Delilah Rabeiro encountered skepticism, sabotage and constant teacher turnover at Robles Elementary. “My heart bled.”
Tampa Bay Times | By Marlene Sokol | February 17, 2022
Delilah Rabeiro was named in 2018 as principal of Robles Elementary, the kind of assignment that then-superintendent Jeff Eakins referred to as “answering the call.”
The school had a long and sometimes troubled history. It was one of the first F schools in Florida under the accountability system introduced in 1995. Doretha Edgecomb, who was principal and went on to serve on the School Board, famously pushed back against the label.
A full generation later, poortest scores remained the norm at a school that was 94 percent low-income and 83 percent Black.
To help Rabeiro turn things around, the district allowed her to bring her own team of school leaders from Lewis Elementary, a far more diverse school that she had led with success.
The state sweetened the pot with a turnaround grant of close to $2 million. Some of the money went toward a trip to Disney World, which led to a complaint from a parent who questioned spending on such an excursion when there were broken desks in the school. Rabeiro said the broken desks had been removed, and the grant was for “student experiences to enrich their learning” and not furniture.
As for the group from Lewis: Some of the Robles staff resented them. They called them “the elite” and accused Rabeiro of “hazing” the teachers who had been there.
Rabeiro’s experience is laid out in a 114-page autobiographical essay she included in her doctoral dissertation at the University of South Florida.
The document hints at racial divisions on the staff, a description backed up by teachers who spoke to the Tampa Bay Times. On her first day, Rabeiro wrote, the outgoing principal told her she needed to learn about Black culture. The principal later told her she’d be “eaten alive” because, although her last name was Spanish, she would be seen as a white woman.
Over time there were tensions with assistant principals, office staff and the school security officer. Rabeiro was overlooked when staff ordered T-shirts to celebrate Black History Month.
At times she felt sabotaged and set up. One day she discovered 200 student registration forms in a bin under a desk that no one had entered into the computer, a mistake that could strip the school of resources for the children.
There were high points, including a Family Reading Night in October. “We killed it,” Rabeiro wrote. They had a pumpkin-decorating contest in the media center. Rabeiro was Snow White in the Oct. 31 character parade. Because the music teacher was going out on maternity leave, they held their winter concert in October. “It was packed,” she recalled.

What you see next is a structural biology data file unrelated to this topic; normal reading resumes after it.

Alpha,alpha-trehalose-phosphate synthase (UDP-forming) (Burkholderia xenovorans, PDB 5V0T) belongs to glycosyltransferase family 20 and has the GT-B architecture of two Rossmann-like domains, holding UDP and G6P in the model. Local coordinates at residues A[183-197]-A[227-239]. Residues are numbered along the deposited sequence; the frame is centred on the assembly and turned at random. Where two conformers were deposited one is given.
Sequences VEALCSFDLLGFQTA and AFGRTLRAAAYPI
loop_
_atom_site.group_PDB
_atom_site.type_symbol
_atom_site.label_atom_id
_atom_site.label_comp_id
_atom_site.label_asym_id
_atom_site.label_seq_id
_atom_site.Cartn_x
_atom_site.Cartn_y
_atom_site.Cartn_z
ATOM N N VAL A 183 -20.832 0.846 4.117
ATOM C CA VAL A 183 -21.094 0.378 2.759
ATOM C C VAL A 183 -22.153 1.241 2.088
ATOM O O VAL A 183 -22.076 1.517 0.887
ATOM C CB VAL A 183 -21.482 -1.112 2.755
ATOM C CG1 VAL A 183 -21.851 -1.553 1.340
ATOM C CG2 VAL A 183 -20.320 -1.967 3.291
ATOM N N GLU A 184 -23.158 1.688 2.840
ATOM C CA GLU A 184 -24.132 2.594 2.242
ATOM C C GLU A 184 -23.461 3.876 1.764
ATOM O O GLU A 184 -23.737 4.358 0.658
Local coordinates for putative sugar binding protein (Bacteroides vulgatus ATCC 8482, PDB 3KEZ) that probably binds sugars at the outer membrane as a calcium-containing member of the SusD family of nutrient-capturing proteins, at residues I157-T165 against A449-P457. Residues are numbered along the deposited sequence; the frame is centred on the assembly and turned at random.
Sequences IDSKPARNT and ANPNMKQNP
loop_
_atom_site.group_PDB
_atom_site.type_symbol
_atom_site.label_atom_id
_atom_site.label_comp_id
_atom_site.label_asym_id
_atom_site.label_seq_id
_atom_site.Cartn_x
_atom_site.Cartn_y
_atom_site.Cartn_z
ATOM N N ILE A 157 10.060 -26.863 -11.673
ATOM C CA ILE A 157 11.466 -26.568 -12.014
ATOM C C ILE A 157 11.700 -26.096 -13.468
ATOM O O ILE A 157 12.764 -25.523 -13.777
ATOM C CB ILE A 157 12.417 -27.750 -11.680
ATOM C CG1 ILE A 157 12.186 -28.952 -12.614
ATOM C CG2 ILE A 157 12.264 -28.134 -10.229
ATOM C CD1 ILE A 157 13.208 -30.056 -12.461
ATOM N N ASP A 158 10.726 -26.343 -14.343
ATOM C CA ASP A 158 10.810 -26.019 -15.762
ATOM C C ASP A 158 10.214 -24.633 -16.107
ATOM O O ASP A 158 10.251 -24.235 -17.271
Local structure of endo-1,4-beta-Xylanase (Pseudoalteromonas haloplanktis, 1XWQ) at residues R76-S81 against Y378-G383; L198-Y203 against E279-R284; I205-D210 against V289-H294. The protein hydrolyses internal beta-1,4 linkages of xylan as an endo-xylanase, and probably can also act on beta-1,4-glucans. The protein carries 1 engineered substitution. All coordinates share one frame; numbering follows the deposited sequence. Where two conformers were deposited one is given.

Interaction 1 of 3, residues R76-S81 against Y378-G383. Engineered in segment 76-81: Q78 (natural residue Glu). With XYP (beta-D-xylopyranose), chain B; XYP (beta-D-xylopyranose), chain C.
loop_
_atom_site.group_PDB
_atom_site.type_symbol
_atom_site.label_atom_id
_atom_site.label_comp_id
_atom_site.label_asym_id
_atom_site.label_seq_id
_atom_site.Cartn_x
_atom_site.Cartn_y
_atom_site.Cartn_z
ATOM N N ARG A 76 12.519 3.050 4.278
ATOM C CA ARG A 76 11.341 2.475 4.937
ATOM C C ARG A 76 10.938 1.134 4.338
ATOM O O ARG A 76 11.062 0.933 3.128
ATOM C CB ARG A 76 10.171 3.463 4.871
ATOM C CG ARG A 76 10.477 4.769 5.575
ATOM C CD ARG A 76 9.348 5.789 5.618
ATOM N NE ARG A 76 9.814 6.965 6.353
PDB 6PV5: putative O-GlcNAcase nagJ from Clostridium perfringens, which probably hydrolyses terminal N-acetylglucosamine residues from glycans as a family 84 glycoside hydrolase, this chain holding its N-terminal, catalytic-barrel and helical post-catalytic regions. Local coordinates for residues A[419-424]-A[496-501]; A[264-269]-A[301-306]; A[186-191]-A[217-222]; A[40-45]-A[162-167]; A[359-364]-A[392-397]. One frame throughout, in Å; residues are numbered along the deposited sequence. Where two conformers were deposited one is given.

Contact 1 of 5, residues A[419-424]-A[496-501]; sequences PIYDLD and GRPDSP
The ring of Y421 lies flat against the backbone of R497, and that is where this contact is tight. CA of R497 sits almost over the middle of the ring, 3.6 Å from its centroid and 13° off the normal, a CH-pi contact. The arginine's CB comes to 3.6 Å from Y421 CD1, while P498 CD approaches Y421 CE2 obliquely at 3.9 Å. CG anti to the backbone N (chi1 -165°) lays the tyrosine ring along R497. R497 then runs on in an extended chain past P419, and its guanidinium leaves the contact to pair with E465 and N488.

They cut the ribbon in January for a community food bank, one of the requirements under the state grant.
Rabeiro even managed to take students on a trip to St. Augustine — despite complications about permission slips, and an angry scene when some students lost trip privileges because of their behavior.
But there were constant struggles to attract and retain quality instructors.
One teacher was hired by mistake because she had the exact name as a different teacher who Rabeiro had chosen. “The wrong teacher was awful,” Rabeiro wrote. Under state guidance, she moved that teacher to a younger grade, where students do not take state exams.
Teacher resignations “hit me like a ton of bricks,” she wrote. Colleagues and supervisors said it was better that these teachers left if they did not want to be at Robles. “But emotionally my heart bled,” she wrote. “I was the one that had to face parents and tell them their child didn’t get a quality education because there was no teacher willing to come and teach at my school.”
The school remained a D after Rabeiro’s first year on the job, but she was optimistic that it could improve to a C the following year. She implemented a data room to pinpoint individual students’ learning gaps, and a house system to enhance school pride and camaraderie.
But 2020 was the year of the COVID-19 shutdown, and there were no state exams.
When students returned that August, former area superintendent Anna Brown became Robles’ fourth principal since 2017. A fifth, Wallace Selph from Polk County, is now at the helm. Rabeiro moved to Clark Elementary in affluent New Tampa.
Looking back, she says the frequent leadership changes got in the way of consistency and trust at Robles. She finds some of the memories painful, and her dissertation describes tearful days and sleepless nights.
“It’s my passion, and I put my heart and soul into this work,” she said. “I wanted to be successful for the kids. And it’s hard to work that hard when I did not see the fruits.”